According to Western and Ukrainian sources, Russia has been "massing troops on the Ukrainian border", named the Russian town of Yelnya, for about three weeks. The number of stationed soldiers is reportedly now around 92,000[5]. The Russian Foreign Ministry[6], in turn, announced on Wednesday that Kiev had assembled up to 125,000 troops in the Donbass, an exact location was not disclosed. According to the spokeswoman of the Russian Foreign Ministry, Maria Zakharova, this is about half of the Ukrainian armed forces. - This is essentially all the information already available to media consumers - including the author of this text.

Western media and NATO leaders from Acting Foreign Minister Maas to Secretary General Stoltenberg and US Secretary of State Blinken have been using the Russian troop concentration near Yelnya for weeks now as an opportunity to warn in the shrillest tones of a possible imminent Russian invasion of Ukraine. However, even a simple glance at the little information provided reveals a number of inconsistencies.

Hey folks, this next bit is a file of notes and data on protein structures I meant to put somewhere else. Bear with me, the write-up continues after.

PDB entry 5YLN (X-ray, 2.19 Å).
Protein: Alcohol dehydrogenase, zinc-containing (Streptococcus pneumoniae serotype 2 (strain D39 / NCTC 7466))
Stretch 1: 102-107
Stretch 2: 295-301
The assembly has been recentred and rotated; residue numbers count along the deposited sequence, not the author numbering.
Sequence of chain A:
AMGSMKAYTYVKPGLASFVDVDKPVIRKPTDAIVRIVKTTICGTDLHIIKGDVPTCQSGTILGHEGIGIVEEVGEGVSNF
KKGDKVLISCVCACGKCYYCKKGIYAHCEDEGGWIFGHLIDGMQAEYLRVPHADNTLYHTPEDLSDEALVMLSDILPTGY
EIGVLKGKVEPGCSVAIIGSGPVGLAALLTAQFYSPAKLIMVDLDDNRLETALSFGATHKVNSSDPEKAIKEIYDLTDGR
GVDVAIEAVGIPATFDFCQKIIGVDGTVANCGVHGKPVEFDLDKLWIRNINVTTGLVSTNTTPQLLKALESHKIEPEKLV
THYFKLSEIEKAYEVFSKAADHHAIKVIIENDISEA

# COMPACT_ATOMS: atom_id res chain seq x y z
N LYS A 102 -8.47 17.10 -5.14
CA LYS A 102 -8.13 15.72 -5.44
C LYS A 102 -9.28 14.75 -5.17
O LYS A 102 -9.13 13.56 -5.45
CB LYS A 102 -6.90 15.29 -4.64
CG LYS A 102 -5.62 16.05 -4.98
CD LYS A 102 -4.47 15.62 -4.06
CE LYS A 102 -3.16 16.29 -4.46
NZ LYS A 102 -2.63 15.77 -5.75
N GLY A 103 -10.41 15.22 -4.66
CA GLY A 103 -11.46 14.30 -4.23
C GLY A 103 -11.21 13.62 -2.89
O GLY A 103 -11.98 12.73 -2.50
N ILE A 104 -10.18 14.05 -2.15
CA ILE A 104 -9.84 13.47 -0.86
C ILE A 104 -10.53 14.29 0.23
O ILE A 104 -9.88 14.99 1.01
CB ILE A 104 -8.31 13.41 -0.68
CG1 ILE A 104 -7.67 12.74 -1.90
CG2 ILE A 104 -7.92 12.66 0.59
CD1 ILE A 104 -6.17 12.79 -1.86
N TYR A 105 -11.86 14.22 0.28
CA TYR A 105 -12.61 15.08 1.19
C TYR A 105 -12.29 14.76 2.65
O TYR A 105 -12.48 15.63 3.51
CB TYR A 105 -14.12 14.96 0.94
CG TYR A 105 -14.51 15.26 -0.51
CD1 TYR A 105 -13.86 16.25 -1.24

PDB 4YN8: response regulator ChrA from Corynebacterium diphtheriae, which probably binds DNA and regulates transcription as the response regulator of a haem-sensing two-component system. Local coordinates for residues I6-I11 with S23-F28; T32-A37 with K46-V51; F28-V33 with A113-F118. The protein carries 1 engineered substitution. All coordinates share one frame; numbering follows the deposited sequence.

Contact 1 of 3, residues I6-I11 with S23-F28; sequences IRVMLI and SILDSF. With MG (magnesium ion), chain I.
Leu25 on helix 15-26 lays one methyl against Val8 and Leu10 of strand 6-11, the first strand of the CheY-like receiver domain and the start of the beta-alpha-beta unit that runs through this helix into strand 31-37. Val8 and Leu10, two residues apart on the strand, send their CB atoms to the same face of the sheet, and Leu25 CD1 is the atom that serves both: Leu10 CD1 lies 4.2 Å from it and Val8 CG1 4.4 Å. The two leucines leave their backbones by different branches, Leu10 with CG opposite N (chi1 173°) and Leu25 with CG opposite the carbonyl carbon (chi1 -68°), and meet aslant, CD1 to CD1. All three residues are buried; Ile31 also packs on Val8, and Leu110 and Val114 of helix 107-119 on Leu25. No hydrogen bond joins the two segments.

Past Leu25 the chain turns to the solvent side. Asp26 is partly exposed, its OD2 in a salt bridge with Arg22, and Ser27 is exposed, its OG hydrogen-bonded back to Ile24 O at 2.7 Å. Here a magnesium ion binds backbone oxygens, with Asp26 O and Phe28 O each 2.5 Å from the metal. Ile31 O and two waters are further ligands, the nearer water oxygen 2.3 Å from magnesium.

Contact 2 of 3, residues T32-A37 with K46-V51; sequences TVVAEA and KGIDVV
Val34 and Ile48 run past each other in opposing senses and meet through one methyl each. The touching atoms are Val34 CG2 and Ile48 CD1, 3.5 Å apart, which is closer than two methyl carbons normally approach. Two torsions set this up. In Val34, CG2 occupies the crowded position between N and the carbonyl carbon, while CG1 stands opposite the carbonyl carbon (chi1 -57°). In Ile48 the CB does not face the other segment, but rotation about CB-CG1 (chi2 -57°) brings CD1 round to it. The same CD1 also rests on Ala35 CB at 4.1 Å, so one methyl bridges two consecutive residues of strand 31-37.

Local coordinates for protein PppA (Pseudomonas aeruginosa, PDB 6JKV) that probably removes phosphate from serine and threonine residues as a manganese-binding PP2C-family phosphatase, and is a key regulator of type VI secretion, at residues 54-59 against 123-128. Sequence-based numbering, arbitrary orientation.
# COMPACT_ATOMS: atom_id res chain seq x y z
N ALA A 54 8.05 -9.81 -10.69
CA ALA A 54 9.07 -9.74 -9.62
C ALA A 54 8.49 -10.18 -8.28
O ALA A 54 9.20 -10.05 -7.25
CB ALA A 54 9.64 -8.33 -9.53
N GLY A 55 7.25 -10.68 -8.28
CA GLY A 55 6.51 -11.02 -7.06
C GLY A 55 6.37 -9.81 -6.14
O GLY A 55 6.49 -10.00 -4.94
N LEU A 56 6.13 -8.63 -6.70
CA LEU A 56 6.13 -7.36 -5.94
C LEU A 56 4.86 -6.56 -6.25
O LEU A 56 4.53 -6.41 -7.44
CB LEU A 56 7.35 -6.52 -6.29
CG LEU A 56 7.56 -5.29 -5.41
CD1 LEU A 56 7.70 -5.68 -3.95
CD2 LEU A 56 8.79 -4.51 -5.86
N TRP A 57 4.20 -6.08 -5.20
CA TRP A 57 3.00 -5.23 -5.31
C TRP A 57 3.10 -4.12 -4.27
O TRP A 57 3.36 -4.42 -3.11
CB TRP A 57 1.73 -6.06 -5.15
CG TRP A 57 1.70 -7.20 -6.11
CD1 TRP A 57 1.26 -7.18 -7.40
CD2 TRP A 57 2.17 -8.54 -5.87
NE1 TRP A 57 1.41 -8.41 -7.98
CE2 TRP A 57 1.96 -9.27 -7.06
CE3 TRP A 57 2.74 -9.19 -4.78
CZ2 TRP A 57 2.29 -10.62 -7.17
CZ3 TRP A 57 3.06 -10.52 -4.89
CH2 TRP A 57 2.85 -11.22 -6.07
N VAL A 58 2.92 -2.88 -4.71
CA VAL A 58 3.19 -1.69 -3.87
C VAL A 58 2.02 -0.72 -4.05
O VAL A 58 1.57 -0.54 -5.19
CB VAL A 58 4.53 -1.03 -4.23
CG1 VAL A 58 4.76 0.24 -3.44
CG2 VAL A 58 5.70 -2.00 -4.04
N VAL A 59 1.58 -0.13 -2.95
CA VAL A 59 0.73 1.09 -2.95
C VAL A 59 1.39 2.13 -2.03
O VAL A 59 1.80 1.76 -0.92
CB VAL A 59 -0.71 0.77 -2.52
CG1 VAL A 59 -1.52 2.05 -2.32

If one enters the Russian town of Yelnya, where the Russian troop units are supposed to be, into Google Earth, one finds that it lies east of Smolensk, about 400 kilometres - the Tagesschau[7] erroneously writes 250 - from the nearest Ukrainian border and about a thousand kilometres from the rebel republics in the Donbass. The border with Belarus, on the other hand, is only half that distance (200 kilometres), so that one can't help wondering why - if anything - there is no mention of a Russian troop deployment on the Belarusian border! If the Russian figures of 125,000 Ukrainian soldiers massed in the Donbass are correct, the picture would be even stranger: they would obviously not even be expecting a Russian attack, because otherwise they would not be stationed in the eastern Donbass, on the border to the rebel republics of Lugansk and Donetsk, but - please look at the map! - be stationed on the northern Ukrainian-Russian border! So apparently, despite all official pronouncements, the Ukrainian Ministry of Defence also seems to assume that the events in the Yelnya area must be a Russian manoeuvre. (Which, by the way, is Russia's right).